Unfortunately, this week’s blog ends with some sad news. Over the Easter weekend one of the Bush Dog puppies died. The death of one or more young in a litter is common in both the wild and in captivity. And, although zoo keepers and vets will do everything in their power to ensure each individual survives, sometimes it is beyond their control. The individual that died, as you may expect, was the ‘runt’ of the litter. Zoo vets are currently carrying out tests to try to determine exactly what caused the death of this pup. It is however, likely linked to the fact that the adult Bush Dogs have recently had upset stomachs and diarrhoea. This in itself meant that the puppies’ mother was unable to feed her pups properly, and so keepers have been administering supplementary ‘tube-feeds’ to the pups themselves. Despite these measures, the weakest of the pups could not be saved. On a more positive note, we can report that the other pups are now looking much stronger. Keep an eye out for them next time you are in the zoo.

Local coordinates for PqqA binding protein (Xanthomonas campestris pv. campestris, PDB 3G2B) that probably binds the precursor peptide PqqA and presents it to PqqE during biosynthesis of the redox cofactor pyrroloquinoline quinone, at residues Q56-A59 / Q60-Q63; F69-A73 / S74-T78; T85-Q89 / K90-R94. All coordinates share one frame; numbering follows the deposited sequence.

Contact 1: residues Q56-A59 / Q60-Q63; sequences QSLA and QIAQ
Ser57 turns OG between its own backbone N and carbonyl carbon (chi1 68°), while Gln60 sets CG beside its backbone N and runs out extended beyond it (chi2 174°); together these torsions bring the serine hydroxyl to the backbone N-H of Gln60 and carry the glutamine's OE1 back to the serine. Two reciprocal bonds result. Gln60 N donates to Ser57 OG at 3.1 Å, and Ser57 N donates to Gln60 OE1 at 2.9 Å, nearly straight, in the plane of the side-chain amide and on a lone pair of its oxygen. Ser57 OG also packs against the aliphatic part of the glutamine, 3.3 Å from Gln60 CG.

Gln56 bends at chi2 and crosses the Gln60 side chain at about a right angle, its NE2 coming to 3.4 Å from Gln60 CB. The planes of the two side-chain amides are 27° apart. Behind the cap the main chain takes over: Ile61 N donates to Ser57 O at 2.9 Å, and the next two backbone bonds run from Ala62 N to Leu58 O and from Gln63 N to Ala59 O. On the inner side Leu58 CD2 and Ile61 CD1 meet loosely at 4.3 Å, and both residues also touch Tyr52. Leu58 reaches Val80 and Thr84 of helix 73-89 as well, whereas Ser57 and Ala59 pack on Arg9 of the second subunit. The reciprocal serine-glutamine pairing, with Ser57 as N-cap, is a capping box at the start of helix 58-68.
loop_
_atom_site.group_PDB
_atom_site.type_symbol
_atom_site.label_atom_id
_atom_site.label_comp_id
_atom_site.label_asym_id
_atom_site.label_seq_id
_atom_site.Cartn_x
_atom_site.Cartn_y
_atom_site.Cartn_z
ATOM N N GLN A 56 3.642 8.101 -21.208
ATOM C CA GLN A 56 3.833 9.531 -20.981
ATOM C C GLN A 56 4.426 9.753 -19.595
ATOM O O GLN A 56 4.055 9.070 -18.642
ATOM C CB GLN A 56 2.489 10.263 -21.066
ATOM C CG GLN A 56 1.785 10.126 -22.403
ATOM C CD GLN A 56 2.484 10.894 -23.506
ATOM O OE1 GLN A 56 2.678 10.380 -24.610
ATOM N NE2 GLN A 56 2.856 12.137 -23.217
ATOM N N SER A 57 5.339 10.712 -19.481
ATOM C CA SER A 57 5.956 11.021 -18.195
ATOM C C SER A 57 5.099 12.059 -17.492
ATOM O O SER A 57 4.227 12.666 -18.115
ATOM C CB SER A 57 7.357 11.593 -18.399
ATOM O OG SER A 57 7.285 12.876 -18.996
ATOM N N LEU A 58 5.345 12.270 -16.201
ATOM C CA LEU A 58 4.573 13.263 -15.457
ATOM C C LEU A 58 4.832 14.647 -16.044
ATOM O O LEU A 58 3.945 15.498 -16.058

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§ 6 Responses to The wheels on the bus go round and round!

  • laura robinson says:

    hi im going to be visiting to zoo with my family in may and i wanted to know was it bigger than belfast zoo??

  • Barry says:

    The Rockhopper penguins still seem to pose more questions, like why are they more prone to disease such as foot problems and respiratory diseases such as aspergillosis than the Gentoos?
    Roslin Talbot and her team certainly got the right strategy with moving them through the winter as Rockhoppers are migratory and move away from their breeding grounds during the non-breeding season whereas Gentoos tend to stay in the the same area all year. There are, of course, some exceptions to this.